My non-vegetarian mother actually prefers it, because she's wary of ground beef if she can't get it from a place that grinds their meat on site.

  12. #27
    Elite Member NVash's Avatar
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    Taco Bell takes its beef with lawsuit to public

    By SARAH SKIDMORE and BRUCE SCHREINER, AP Business Writers Sarah Skidmore And Bruce Schreiner, Ap Business Writers – Fri Jan 28, 6:49 pm ET

    TacoBell says a legal beef over the meat in its tacos is bull.
    The fast-food chain took out full-page ads in at least nine major newspapers and launched a YouTube campaign featuring its president Friday to proclaim its taco filling is 88 percent beef.
    A false-advertising lawsuit filed last week that caused an online stir alleges the company's filling doesn't have enough beef to be called that. The lawsuit seeks to make the company stop calling it "beef," and pay the suing law firm's bill.
    Taco Bell trumpeted "Thank you for suing us. Here's the truth about our seasoned beef," in the ads in Friday's editions of the Wall Street Journal, USA Today and other papers.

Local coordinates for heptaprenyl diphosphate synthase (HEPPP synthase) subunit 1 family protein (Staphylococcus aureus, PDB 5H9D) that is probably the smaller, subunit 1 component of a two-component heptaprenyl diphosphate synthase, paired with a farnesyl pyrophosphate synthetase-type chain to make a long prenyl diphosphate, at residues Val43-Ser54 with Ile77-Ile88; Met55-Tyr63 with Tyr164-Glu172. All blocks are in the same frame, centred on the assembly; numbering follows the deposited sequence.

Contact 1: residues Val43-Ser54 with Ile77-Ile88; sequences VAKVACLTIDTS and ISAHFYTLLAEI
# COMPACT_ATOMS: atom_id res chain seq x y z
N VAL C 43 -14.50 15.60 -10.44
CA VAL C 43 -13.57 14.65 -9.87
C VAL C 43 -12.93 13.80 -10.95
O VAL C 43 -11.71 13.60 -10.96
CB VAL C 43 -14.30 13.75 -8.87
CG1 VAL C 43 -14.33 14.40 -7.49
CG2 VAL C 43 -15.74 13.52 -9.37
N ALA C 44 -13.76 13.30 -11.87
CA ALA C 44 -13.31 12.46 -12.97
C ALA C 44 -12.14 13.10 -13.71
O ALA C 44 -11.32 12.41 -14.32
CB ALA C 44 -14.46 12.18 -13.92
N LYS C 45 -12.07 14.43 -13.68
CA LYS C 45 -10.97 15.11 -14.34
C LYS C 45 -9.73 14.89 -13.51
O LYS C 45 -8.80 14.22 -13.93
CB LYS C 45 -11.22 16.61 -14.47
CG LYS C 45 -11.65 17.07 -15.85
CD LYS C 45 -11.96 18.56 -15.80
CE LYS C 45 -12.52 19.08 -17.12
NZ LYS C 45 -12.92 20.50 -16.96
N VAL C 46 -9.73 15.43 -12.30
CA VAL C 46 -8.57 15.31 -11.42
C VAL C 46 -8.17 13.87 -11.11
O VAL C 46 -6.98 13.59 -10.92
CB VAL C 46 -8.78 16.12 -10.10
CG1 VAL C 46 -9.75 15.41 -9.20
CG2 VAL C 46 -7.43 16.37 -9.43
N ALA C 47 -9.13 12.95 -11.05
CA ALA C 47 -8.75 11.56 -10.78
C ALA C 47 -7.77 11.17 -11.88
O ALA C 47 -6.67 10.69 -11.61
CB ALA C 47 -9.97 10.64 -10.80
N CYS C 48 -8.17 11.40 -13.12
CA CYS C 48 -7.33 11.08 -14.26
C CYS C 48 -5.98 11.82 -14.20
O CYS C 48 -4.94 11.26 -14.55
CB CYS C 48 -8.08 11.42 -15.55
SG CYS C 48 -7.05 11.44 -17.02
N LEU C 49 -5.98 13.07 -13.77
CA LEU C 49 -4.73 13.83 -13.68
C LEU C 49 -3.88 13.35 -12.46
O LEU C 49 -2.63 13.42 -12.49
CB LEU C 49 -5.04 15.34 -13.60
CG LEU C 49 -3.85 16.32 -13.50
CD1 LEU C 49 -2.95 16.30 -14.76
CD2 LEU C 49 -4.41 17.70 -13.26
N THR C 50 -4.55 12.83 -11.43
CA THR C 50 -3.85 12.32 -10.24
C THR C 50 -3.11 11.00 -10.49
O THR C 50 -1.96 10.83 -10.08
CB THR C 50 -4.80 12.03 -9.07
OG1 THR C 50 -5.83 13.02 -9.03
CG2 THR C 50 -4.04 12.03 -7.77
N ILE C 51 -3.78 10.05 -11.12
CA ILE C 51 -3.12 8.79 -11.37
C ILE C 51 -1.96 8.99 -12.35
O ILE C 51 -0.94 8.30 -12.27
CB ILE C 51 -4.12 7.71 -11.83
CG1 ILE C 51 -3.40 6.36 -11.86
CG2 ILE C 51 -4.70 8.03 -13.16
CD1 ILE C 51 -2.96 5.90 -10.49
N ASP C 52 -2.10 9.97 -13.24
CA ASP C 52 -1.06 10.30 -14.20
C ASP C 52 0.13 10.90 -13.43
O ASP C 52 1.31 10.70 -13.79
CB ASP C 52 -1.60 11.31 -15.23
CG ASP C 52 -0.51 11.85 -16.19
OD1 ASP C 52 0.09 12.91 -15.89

The ads go on to say the rest of the filling is a mixture of spices and common food additives.
    The lawsuit, filed in federal court in California, alleges the meat mixture has binders and extenders and does not meet federal requirements to be labeled beef.
    Taco Bell denied those claims earlier this week but turned up the volume after a week in which the story spread like wildfire, making national headlines, creating an internet stir and even prompting a bit by comedian Stephen Colbert.
    Experts say similar cases show the tempest in a tortilla is unlikely to hurt Taco Bell's business, but the aggressive counter-attack is drawing some attention.
    "It is unusual for a company to take this on and challenge the allegations so boldly," said Gene Grabowski, chair of the crisis and litigation practice at Levick Strategic Communications in Washington. "A lot of companies are going to be watching how this turns out."